…and believe I did. I repented of my sin, confessed with my mouth that Jesus is Lord, and believed in my heart that God raised Him from dead.

And He saved me, through no merit of my own, made me a new creation, breathed His life into me and imputed Christ’s righteousness to me as He imputed my sin to Christ. Forever more, when the Father looks upon me He will see the righteousness of Christ.

And as I walk in discipleship, grow in sanctification, I am ever molded into the image of Christ until I am glorified one day in death, as my faith finally becomes sight.

And one glorious day, He will return, the Lamb, the Lion of the Tribe of Judah. He will return, bodily, visibly, in power, to judge and make war. He will set all things right. The books will be opened, the dead will be resurrected, those whose names are written in the Lamb’s book of life to eternal life, those not, the unregenerate, to eternal destruction in the Lake of Fire.

The Heavens and the Earth will be consumed by fire and replaced by the new Heavens and new Earth.

May these truths destroy our confusion.

Bradford Smith

Bradford Smith

Author - Founder

Soldier, Pastor, Author – Bradford stays busy, with his wife Ami, raising their 9 children, serving the nation, pastoring, preaching, and writing books (#3 is due out October ’17).

THE 413 REPORT

If you loved this article, and would like to learn more about foster and adoption care, and to stay up to date on our projects, missions, and programs, as well as the release of Bradford's third book, Brave Rifles, please sign up for our Newsletter. The 413 Project is made up of common people empowering and serving others to accomplish an uncommon good.

  • This field is for validation purposes and should be left unchanged.

This is a powerful read in a small book. The subtitle hits the mark with its description of, "A Biblical Treatise on Adoption." The author poses a challenge to the reader to stop reading the book upfront if the reader does not want to be moved to action.

   Janice S. Garey  

The call that sounds for the incredible need of emotionally and physically abandoned and orphaned children and one that when answered manifests the love of Christ.

  Anne Rightler

This book is a must read for anyone affected in any way by addictions. So many of the situations in this book seem hopeless, but as Brad so clearly points out, Christ is the solution and the only hope of man. As long as there is breath, there is hope!

  Scott Doherty

In Scourge, Brad offers us more than cold statistics or a cautionary tale. Instead, he offers us the solution - faith backed by action - to overcome this insidious problem Insightful and provocative, Scourge is a warning flag, guide post and rally to hope for all of us.

 Chad Chasteen

In Transition: I’m a Veteran…Quick, Tell Me How Great I Am

Affirmation is a powerful opiate.

Facebook knows this.

So does LinkedIn and Instagram and Twitter et. al. I mean, they’re all the same people, but Zuckerberg and company long ago deciphered the secret.

Napoleon knew it too. “A soldier will fight long and hard for a bit of colored ribbon,” he remarked while being taken into exile on St. Helena.

The U.S. Army knows it. What men won’t do for a bit of colored ribbon.

How might we act when the ribbons run out?

Military Affirmation

At some point, most Army officers begin to look like Mexican generals.

I was a freshly-minted lieutenant on my first assignment, when our unit had it’s battalion formal. Like a good LT, I assembled my uniform and brought it to work for inspection. 1SG McCool was your typical salty, old-school First Sergeant. He examined my uniform, nodded his head, pointed to my whopping total of 2 ribbons, and coolly remarked, “You’re some kind of f***’n hero, huh, Sir?” before strolling off, leaving me in a pool of my shattered manhood.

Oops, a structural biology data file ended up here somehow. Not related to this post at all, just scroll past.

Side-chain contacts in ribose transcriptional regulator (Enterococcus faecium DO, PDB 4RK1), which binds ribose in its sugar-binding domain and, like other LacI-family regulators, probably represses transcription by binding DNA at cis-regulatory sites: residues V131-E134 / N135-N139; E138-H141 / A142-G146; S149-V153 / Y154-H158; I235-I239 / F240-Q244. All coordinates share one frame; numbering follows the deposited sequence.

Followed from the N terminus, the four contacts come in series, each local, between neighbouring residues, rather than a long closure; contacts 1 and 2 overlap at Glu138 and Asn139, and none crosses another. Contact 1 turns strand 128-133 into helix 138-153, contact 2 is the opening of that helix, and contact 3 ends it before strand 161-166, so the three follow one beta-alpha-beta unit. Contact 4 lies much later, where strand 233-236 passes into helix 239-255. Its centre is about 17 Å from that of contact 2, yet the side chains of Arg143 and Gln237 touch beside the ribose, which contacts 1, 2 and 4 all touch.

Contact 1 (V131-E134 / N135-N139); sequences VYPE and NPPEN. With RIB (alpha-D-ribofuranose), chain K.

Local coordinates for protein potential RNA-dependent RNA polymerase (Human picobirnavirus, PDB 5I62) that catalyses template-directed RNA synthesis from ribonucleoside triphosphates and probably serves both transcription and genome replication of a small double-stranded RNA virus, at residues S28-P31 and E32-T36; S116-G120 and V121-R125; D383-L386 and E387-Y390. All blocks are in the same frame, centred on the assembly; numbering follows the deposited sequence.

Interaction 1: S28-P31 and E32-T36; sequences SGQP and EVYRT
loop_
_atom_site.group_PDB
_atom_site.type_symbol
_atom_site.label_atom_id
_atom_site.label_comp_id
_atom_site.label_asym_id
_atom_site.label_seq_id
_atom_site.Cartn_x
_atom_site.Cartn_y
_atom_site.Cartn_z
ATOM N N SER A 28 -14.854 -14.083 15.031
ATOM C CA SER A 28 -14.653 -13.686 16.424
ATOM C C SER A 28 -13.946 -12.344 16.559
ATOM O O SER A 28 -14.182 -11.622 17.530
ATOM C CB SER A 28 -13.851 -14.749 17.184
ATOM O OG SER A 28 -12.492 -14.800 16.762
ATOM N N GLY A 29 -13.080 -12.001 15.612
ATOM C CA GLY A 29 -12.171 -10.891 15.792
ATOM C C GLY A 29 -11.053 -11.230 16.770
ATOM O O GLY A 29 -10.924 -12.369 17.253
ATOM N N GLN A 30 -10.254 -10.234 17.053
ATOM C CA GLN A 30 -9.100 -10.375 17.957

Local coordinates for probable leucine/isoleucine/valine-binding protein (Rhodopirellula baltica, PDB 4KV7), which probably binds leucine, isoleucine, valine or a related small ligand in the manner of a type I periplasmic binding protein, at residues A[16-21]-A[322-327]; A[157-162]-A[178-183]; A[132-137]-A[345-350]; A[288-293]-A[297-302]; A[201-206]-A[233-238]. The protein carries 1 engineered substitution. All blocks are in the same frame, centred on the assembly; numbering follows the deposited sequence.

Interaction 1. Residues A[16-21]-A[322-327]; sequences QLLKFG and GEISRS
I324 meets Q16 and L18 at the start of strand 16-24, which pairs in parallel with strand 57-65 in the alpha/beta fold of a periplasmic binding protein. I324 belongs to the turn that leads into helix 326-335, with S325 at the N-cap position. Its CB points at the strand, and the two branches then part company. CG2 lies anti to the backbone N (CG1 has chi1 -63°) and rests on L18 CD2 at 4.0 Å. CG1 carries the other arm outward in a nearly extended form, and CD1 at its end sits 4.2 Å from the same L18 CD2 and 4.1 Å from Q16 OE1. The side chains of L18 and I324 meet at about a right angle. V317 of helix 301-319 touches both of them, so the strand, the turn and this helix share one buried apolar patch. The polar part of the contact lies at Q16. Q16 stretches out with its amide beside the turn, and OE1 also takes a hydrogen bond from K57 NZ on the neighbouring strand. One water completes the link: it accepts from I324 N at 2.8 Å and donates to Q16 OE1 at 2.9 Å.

But the ribbons came…in bunches over the years.

I recall my excitement upon receiving an Army Commendation Medal 12 months later as a PCS award for doing my job. Many had to settle for an Army Achievement Medal which is, you know, like one less. A second PCS generated another ARCOM and even a Humanitarian Service Medal for, you guessed it, doing my job.

The war opened the floodgates. Ribbons flowed like wine and the medals flocked like the salmon of Capistrano. Air medals. Meritorious Service Medals. And the brass ring of hubris, the Bronze Star: all awarded for…doing our jobs.

And men jockeyed for them. Buddies submitted buddies for ribbons. Soldiers in unusual occupational specialties sought to “get outside the wire” for a bit of excitement and perhaps a medal. Ground guys hitched a ride in an aircraft, “performed duties”, and received Air Medals.

The Pentagon even invented a badge, the Combat Action Badge, the epitome of every-soldier-gets-a-trophy, the requirement being that the enemy “engaged” you. That’s it. Define “engage.”

          “So let me get this straight, the enemy mortared the base and you want a Combat Action Badge.”

          “Yes Sir. I deserve it.”

          “I guess we’ll have to submit one for the other 5,000 soldiers stationed here.”

Entitlement replaced expectation, so powerful is the need for affirmation.

The military ribbon is a symbol of affirmation, never mind if accomplishments are real or imagined. If they’re on the rack, it must’ve happened. Throw in some skill badges, maybe Air Assault or Airborne, and bam! Looking good. Instant hero. Let the praises flow.

After nearly 23 years, my ribbon rack looked pretty decent despite the fact that I really only felt as if I’d earned one, my Army Commendation Medal for being a rear detachment commander. No matter.

Pride is a powerful motivator, with the need for affirmation as a willing accomplice. It wasn’t the ribbons themselves, it was what they symbolized, the acclaim of men. And it’s effective.